(Represented the successful manufacturer, having admitted liability, in gaining contribution from the shopkeeper.)


Dunhill v Burgin [2014] 1 WLR 933, [2012] EWHC 3163 (QB), [2012] EWCA Civ 397, [2011] EWHC 464 (QB)

A litigant's capacity to conduct proceedings was to be judged on the basis of the claim which she actually had, not on the basis of the claim as formulated by her lawyers. CPR Pt 21 invalidated a consent judgment involving a protected party where it had been reached without the appointment of a litigation friend and court approval, even where the individual's lack of capacity had been unknown at the time of the compromise.


“There was much more to the defendant’s arguments than this, and they were made with conspicuous learning and skill.  It was certainly not counsel’s fault that we rejected them.”  - Baroness Hale, after summarizing his arguments, in the Peter Taylor Memorial Lecture 2014 to the Professional Negligence Bar Association.



Scott and Evans v Griffiths 2014 WL 16579 - A motorist had taken the precautions a reasonable motorist would have taken in the circumstances before his car struck a pedestrian who had stepped on to the carriageway. He had reacted to the presence of the pedestrian at the side of the road by taking his foot off the accelerator and steering towards the centre of the road; there had been insufficient time to brake and, consequently, no breach of his duty of care in failing to brake.


Threlfall v Hull City Council [2011] ICR 209 - The Court of Appeal gave guidance about the correct approach to the Personal Protective Equipment at Work Regulations 1992 reg.4 and reg.6, with particular emphasis on how to determine whether personal protective equipment was "suitable".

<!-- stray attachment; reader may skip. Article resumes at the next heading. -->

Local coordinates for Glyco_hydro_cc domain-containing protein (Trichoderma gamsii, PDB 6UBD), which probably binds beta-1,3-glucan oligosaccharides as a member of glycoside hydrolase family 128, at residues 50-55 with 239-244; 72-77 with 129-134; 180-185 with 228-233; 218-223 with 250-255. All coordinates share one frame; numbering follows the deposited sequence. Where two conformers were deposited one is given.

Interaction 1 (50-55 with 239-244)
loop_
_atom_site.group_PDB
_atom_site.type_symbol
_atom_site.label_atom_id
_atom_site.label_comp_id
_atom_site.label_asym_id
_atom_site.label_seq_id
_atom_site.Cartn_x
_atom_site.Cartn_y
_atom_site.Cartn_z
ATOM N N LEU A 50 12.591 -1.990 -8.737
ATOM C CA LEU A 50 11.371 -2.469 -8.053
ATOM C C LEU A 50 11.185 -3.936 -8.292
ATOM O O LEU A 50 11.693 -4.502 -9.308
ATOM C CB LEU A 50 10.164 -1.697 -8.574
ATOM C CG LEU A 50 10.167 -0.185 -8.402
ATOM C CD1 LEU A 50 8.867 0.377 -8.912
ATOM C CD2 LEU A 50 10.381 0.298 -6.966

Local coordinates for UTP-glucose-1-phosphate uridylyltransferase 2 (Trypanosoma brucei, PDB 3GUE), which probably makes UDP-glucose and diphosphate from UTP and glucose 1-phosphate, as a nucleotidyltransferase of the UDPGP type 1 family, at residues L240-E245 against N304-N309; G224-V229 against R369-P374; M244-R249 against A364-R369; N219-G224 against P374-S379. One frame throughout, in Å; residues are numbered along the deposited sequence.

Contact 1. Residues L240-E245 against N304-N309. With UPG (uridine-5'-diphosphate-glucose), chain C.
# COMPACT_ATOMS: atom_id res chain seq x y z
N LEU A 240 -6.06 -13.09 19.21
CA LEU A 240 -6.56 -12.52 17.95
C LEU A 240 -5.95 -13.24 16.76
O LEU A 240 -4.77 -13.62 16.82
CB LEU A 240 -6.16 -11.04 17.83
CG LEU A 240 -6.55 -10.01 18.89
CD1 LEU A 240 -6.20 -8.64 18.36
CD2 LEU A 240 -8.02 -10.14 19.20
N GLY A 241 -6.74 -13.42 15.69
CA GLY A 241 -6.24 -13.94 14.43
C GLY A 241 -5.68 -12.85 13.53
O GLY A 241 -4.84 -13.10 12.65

Stanley v Bryn Close t/a Armthorpe Moto Parc [2009] EWHC 2849 (QB) - The court determined that a motor track operator was both vicariously and directly liable for the actions of one of its track marshals, following a collision between two motorcyclists, as it had failed to employ and train the marshals properly.


The Kajaki Dam Disaster v MoD (2008) - Liability compromised on confidential terms between a section of 3PARA losing limbs and life in a minefield in Afghanistan in 2006.  Chinook rescue helicopter attempted to land, the downwash causing further detonations. Issues on liability involving combat immunity and the duty of care; resources; practicalities; military planning and deployment of proper aircraft in Medevac.


Samantha Roberts v MoD (2006) - Liability and quantum compromised on confidential terms. Sgt Roberts, the first British casualty of the 2nd Gulf War, was shot and killed by his own side having given up his body armour, which was in short supply and would have saved his life. Issues involving combat immunity and the duty of care; political constraints on the open purchase of equipment in the run up to the declaration of hostilities while UN Inspection Teams were still in Iraq; deficiencies in training in the firing of the coaxial machine gun of the Challenger 2 tank.


In the PTSD Group Actions - Multiple Claimants v MOD [2003] EWHC 1134 (QB) - Ministry not generally in systemic breach in the past when the risk of chronic/delayed PTSD was thought to be low. Ministry immune under Statute prior to 1987 and with continuing Common Law combat immunity as widely defined. However, 4 of the 14 Lead Claimants established liability (subject to statutory immunity in early cases) for Bolam breaches in their care after combat. CBT and drug therapy found to be effective in the treatment of PTSD.


Craven v John Riches et al and Knockhill Racing Circuit [2001] EWCA CIV 375 – On a track day, the respondents had been negligent by allowing riders of motorcycles travelling at high speeds to be on the race track at the same time as riders travelling at slow speeds.


Jebson v MOD [2000] 1 W.L.R. 2055, I.C.R. 1220 CA - "Ministry liable for injury after night out" - where an obligation of care was implied or assumed in respect of a person who was likely to be drunk, that liability could not be avoided because the person was inebriated.



Too numerous to specify.  Relevant cases will be supplied on specific request.

Clinical Negligence